Aztec Dahlia Gardens, 36 x 36″, oil on canvas, SOLD, giclées available
Art Collectors: you can now visit artists and buy art from the safety of your favorite armchair or get your mask and hand sanitizer to visit in person.
Please help test this virtual project by going to my online gallery https://sebartsvirtual.org/artists/connell/. 6 paintings at a time will be available directly from the SAVOS shop during September. Kindly share this news with friends who might enjoy the healing comfort of art, to visit online or to own, or who are simply curious. Let me know how this new site works for you.
My physical studio will not be open, but more images including oils, pastels, watercolors, drawings and giclée prints will be accessible via my website, Facebook, text, emails, phone, and Zoom. Please contact me any day this month (10 am – 5 pm) and I can help you navigate this virtual landscape. Links are at the bottom of the email.
Also my art is on the walls at Upstairs Art Gallery, Center Street next to Healdsburg Plaza, and Gallery at Corricks, 637 4th Street, Santa Rosa.
Limited outdoor appointments may be available to pick up art from my studio or to see a piece that calls to you in person. We will observe current Covid safety regulations as listed on the SAVOS website. Looking forward to in-person hugs in 2021!!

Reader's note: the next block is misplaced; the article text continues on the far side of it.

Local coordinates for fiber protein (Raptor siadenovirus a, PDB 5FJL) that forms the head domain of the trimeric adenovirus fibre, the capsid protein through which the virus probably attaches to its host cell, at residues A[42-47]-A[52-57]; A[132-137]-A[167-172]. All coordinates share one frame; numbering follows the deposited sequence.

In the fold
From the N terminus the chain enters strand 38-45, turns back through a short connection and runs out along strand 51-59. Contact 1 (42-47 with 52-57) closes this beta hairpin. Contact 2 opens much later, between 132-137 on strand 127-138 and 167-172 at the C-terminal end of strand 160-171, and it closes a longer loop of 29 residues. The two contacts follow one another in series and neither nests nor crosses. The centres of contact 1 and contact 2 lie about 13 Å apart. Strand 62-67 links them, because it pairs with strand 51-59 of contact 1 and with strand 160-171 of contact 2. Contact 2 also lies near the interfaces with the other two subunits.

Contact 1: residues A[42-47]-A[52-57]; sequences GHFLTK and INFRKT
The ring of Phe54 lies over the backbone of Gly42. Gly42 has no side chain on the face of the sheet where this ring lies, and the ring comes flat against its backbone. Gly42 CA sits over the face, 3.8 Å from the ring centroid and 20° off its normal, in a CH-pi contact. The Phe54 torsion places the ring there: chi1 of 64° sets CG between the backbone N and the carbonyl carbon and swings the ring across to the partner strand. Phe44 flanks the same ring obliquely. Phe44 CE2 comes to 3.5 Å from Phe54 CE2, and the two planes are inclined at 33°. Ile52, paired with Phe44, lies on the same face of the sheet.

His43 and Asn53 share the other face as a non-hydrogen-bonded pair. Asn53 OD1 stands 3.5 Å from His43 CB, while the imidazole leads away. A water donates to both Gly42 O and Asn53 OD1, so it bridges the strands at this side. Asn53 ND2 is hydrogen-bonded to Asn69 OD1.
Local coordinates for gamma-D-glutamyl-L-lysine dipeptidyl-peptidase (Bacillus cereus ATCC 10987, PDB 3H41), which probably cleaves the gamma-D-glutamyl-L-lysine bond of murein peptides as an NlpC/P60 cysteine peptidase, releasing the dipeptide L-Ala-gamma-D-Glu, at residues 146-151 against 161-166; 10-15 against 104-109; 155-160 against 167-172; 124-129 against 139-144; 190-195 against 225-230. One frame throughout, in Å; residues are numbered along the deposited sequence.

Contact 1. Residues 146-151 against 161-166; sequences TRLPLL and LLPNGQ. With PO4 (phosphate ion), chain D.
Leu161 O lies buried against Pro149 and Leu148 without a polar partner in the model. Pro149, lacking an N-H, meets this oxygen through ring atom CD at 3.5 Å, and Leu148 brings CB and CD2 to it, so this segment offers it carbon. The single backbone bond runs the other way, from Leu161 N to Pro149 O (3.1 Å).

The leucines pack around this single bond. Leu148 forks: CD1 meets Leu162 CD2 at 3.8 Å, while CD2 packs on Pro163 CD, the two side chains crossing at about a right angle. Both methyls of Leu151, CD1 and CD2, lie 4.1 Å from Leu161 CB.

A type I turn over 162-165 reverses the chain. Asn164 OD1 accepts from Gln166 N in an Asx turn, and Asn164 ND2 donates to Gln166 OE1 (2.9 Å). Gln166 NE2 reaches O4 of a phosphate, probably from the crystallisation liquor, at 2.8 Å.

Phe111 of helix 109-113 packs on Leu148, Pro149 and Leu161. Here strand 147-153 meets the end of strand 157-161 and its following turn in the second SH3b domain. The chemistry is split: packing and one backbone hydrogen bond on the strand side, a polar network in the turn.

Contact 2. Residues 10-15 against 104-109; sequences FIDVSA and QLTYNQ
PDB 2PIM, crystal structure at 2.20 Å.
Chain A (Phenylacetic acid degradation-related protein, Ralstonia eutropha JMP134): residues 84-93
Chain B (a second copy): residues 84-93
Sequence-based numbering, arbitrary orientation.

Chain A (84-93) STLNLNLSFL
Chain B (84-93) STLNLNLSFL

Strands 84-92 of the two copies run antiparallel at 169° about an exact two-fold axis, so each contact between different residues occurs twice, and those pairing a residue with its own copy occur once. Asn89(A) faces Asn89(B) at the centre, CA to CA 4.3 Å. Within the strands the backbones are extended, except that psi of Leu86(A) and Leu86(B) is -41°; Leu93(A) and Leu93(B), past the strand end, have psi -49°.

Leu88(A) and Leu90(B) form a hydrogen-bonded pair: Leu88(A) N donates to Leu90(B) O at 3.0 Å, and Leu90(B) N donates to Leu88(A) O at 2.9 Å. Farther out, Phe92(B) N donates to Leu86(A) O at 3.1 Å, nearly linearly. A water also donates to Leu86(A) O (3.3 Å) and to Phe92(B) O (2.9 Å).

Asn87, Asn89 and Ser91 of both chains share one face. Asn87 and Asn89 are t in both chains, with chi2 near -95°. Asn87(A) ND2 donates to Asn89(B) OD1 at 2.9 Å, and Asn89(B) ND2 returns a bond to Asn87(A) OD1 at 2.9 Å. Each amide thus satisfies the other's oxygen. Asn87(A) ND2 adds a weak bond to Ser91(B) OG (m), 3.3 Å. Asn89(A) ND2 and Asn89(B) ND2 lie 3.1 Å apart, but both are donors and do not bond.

Each SAVOS artist’s page will show if their studio is open virtually or physically. There are about 137 of us! https://sebartsvirtual.org/
Check in on the website for virtual events, panel conversations, demos, videos. On Tuesday, Sept 15, at 1:00 pm, I will be on a virtual panel with other SAVOS painters to talk about our artistic processes, motivations etc. Please join us! You will need a zoom account. Join live
Wildflower Heaven, 2, oil on canvas, 30 x 30″, available on SAVOS website
Awakened in Art: Dream and art tell difficult political truths
Like surrealism, the political-art movement opposing totalitarianism in the aftermath of the horrors of WWI, the power of art and dreaming in these turbulent times holds the possibility for social change.
Last week, less than a month before the 2018 midterm elections, a cadre of Northern California artists shared their art and held a dialogue to raise awareness about U.S. domestic and foreign policies in the month-long mixed-media exhibition “Wake-Up! The Political Power of Art and Dreams,” held at the Claudia Chapline Gallery in Stinson Beach on Oct. 28, that now continues online.
Works in that show included Flag of Death, created by artist and gallery owner Claudia Chapline, which graphically depicts the reality of U.S. foreign policy. Chapline says the piece came from a dream she had on March 11, 2006, the third anniversary of the U.S. invasion of Iraq. “For me, the flag painting symbolises the discrepancy between American ideals and manifest American policy,” says Chapline.